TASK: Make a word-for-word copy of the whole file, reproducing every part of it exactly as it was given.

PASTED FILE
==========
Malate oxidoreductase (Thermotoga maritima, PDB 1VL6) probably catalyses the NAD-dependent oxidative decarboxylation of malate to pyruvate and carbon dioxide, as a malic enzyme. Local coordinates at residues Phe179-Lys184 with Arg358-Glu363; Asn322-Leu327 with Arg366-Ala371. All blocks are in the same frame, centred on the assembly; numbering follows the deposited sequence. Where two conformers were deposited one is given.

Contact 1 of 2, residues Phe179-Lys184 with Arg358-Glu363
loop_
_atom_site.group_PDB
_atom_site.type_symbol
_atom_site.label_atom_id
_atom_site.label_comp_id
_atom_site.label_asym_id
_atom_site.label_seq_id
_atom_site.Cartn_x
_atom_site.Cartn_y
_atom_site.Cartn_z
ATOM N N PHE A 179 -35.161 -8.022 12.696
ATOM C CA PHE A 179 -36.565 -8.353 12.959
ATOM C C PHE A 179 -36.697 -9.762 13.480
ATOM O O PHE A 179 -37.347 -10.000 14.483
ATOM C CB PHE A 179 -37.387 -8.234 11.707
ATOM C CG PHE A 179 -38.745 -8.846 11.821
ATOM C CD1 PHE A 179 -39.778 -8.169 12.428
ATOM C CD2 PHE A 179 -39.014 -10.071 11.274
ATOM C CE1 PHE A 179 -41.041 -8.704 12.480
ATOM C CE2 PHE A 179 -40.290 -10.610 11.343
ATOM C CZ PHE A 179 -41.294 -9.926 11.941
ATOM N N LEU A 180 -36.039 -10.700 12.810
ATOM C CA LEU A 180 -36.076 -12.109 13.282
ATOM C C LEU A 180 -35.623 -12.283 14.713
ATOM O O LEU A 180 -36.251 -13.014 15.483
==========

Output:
Malate oxidoreductase (Thermotoga maritima, PDB 1VL6) probably catalyses the NAD-dependent oxidative decarboxylation of malate to pyruvate and carbon dioxide, as a malic enzyme. Local coordinates at residues Phe179-Lys184 with Arg358-Glu363; Asn322-Leu327 with Arg366-Ala371. All blocks are in the same frame, centred on the assembly; numbering follows the deposited sequence. Where two conformers were deposited one is given.

Contact 1 of 2, residues Phe179-Lys184 with Arg358-Glu363
loop_
_atom_site.group_PDB
_atom_site.type_symbol
_atom_site.label_atom_id
_atom_site.label_comp_id
_atom_site.label_asym_id
_atom_site.label_seq_id
_atom_site.Cartn_x
_atom_site.Cartn_y
_atom_site.Cartn_z
ATOM N N PHE A 179 -35.161 -8.022 12.696
ATOM C CA PHE A 179 -36.565 -8.353 12.959
ATOM C C PHE A 179 -36.697 -9.762 13.480
ATOM O O PHE A 179 -37.347 -10.000 14.483
ATOM C CB PHE A 179 -37.387 -8.234 11.707
ATOM C CG PHE A 179 -38.745 -8.846 11.821
ATOM C CD1 PHE A 179 -39.778 -8.169 12.428
ATOM C CD2 PHE A 179 -39.014 -10.071 11.274
ATOM C CE1 PHE A 179 -41.041 -8.704 12.480
ATOM C CE2 PHE A 179 -40.290 -10.610 11.343
ATOM C CZ PHE A 179 -41.294 -9.926 11.941
ATOM N N LEU A 180 -36.039 -10.700 12.810
ATOM C CA LEU A 180 -36.076 -12.109 13.282
ATOM C C LEU A 180 -35.623 -12.283 14.713
ATOM O O LEU A 180 -36.251 -13.014 15.483